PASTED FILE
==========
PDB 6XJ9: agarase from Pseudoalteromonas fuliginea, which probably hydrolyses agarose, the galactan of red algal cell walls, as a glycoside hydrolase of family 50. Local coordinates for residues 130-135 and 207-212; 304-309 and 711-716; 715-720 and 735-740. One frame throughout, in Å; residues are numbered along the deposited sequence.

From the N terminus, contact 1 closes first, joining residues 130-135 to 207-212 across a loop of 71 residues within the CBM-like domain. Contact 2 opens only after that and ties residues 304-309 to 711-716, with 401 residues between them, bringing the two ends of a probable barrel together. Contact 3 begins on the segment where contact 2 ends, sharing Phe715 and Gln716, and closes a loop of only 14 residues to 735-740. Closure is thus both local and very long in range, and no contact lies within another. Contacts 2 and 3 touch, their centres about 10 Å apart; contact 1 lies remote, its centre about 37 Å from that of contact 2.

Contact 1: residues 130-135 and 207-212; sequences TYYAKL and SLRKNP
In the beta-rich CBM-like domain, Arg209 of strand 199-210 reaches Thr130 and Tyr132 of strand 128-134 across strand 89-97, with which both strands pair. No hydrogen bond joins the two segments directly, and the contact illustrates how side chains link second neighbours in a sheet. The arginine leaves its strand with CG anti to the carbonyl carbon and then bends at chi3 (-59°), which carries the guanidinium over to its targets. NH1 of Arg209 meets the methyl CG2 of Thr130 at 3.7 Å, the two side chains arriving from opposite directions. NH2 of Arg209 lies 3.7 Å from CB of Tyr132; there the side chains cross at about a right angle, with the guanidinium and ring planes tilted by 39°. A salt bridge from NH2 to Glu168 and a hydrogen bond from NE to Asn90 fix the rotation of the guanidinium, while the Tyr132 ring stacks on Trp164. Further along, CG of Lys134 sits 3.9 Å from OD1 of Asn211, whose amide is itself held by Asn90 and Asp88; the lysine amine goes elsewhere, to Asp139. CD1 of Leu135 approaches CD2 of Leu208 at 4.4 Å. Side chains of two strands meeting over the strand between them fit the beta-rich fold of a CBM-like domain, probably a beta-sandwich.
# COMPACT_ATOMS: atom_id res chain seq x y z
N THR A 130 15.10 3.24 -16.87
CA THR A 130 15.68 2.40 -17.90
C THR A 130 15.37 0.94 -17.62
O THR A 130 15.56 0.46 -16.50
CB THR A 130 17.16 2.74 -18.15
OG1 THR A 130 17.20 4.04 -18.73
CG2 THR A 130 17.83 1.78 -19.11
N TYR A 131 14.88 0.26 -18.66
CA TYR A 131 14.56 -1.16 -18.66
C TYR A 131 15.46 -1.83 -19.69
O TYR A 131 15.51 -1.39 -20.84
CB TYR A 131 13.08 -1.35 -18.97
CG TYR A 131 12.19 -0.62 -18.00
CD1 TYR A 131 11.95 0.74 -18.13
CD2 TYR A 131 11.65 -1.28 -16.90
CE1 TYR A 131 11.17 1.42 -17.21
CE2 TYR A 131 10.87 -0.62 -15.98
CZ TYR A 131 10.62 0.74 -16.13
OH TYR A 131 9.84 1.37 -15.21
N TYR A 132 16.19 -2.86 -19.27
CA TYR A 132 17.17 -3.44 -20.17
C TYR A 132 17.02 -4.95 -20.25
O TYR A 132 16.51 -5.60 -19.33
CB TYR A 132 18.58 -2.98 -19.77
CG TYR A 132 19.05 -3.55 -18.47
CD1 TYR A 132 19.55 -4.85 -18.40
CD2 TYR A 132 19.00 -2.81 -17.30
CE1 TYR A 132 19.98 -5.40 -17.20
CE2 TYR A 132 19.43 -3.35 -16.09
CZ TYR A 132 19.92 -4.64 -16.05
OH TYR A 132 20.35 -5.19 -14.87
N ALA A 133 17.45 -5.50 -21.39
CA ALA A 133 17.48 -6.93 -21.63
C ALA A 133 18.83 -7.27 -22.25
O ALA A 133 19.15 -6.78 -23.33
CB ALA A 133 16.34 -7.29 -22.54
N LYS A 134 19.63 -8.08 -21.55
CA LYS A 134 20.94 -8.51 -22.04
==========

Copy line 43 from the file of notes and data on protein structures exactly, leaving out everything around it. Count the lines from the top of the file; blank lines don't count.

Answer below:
CA LYS A 134 20.94 -8.51 -22.04